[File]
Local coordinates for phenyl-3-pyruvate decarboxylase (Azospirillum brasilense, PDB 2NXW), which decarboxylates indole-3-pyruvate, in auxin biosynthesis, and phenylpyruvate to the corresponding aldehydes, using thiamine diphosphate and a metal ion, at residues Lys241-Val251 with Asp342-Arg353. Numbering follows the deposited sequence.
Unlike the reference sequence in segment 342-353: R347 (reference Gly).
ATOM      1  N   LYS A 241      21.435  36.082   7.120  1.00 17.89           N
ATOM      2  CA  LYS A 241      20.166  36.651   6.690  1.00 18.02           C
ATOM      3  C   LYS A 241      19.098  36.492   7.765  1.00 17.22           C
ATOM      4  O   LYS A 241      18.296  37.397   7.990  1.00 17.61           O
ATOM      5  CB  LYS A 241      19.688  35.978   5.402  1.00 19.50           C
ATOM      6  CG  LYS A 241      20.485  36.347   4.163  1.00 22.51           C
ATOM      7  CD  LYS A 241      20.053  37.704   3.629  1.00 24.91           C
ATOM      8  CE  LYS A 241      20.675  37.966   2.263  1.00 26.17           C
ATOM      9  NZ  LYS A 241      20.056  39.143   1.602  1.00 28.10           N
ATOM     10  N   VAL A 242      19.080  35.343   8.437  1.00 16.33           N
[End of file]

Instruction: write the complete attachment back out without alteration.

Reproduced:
Local coordinates for phenyl-3-pyruvate decarboxylase (Azospirillum brasilense, PDB 2NXW), which decarboxylates indole-3-pyruvate, in auxin biosynthesis, and phenylpyruvate to the corresponding aldehydes, using thiamine diphosphate and a metal ion, at residues Lys241-Val251 with Asp342-Arg353. Numbering follows the deposited sequence.
Unlike the reference sequence in segment 342-353: R347 (reference Gly).
ATOM      1  N   LYS A 241      21.435  36.082   7.120  1.00 17.89           N
ATOM      2  CA  LYS A 241      20.166  36.651   6.690  1.00 18.02           C
ATOM      3  C   LYS A 241      19.098  36.492   7.765  1.00 17.22           C
ATOM      4  O   LYS A 241      18.296  37.397   7.990  1.00 17.61           O
ATOM      5  CB  LYS A 241      19.688  35.978   5.402  1.00 19.50           C
ATOM      6  CG  LYS A 241      20.485  36.347   4.163  1.00 22.51           C
ATOM      7  CD  LYS A 241      20.053  37.704   3.629  1.00 24.91           C
ATOM      8  CE  LYS A 241      20.675  37.966   2.263  1.00 26.17           C
ATOM      9  NZ  LYS A 241      20.056  39.143   1.602  1.00 28.10           N
ATOM     10  N   VAL A 242      19.080  35.343   8.437  1.00 16.33           N